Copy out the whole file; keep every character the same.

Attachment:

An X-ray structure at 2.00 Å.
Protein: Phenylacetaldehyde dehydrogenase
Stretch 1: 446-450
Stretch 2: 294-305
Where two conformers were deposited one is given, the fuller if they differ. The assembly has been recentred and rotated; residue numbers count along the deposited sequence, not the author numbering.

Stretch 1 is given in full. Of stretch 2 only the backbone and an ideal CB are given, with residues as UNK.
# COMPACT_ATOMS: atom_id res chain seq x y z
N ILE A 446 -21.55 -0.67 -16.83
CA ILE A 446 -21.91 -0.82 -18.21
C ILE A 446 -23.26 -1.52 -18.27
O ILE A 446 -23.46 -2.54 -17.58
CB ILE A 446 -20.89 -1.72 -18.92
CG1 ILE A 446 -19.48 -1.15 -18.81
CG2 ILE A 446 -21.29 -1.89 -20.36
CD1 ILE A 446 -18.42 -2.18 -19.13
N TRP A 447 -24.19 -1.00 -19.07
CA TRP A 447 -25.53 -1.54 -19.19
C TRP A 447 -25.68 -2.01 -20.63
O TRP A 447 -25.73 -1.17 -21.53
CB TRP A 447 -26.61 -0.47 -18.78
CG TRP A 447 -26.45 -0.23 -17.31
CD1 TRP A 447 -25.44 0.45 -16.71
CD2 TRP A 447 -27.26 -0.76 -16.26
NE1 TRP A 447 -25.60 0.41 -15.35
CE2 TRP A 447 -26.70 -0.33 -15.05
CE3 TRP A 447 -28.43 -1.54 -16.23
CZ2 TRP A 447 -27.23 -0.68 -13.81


An X-ray structure at 2.00 Å.
Protein: Phenylacetaldehyde dehydrogenase
Stretch 1: 446-450
Stretch 2: 294-305
Where two conformers were deposited one is given, the fuller if they differ. The assembly has been recentred and rotated; residue numbers count along the deposited sequence, not the author numbering.

Stretch 1 is given in full. Of stretch 2 only the backbone and an ideal CB are given, with residues as UNK.
# COMPACT_ATOMS: atom_id res chain seq x y z
N ILE A 446 -21.55 -0.67 -16.83
CA ILE A 446 -21.91 -0.82 -18.21
C ILE A 446 -23.26 -1.52 -18.27
O ILE A 446 -23.46 -2.54 -17.58
CB ILE A 446 -20.89 -1.72 -18.92
CG1 ILE A 446 -19.48 -1.15 -18.81
CG2 ILE A 446 -21.29 -1.89 -20.36
CD1 ILE A 446 -18.42 -2.18 -19.13
N TRP A 447 -24.19 -1.00 -19.07
CA TRP A 447 -25.53 -1.54 -19.19
C TRP A 447 -25.68 -2.01 -20.63
O TRP A 447 -25.73 -1.17 -21.53
CB TRP A 447 -26.61 -0.47 -18.78
CG TRP A 447 -26.45 -0.23 -17.31
CD1 TRP A 447 -25.44 0.45 -16.71
CD2 TRP A 447 -27.26 -0.76 -16.26
NE1 TRP A 447 -25.60 0.41 -15.35
CE2 TRP A 447 -26.70 -0.33 -15.05
CE3 TRP A 447 -28.43 -1.54 -16.23
CZ2 TRP A 447 -27.23 -0.68 -13.81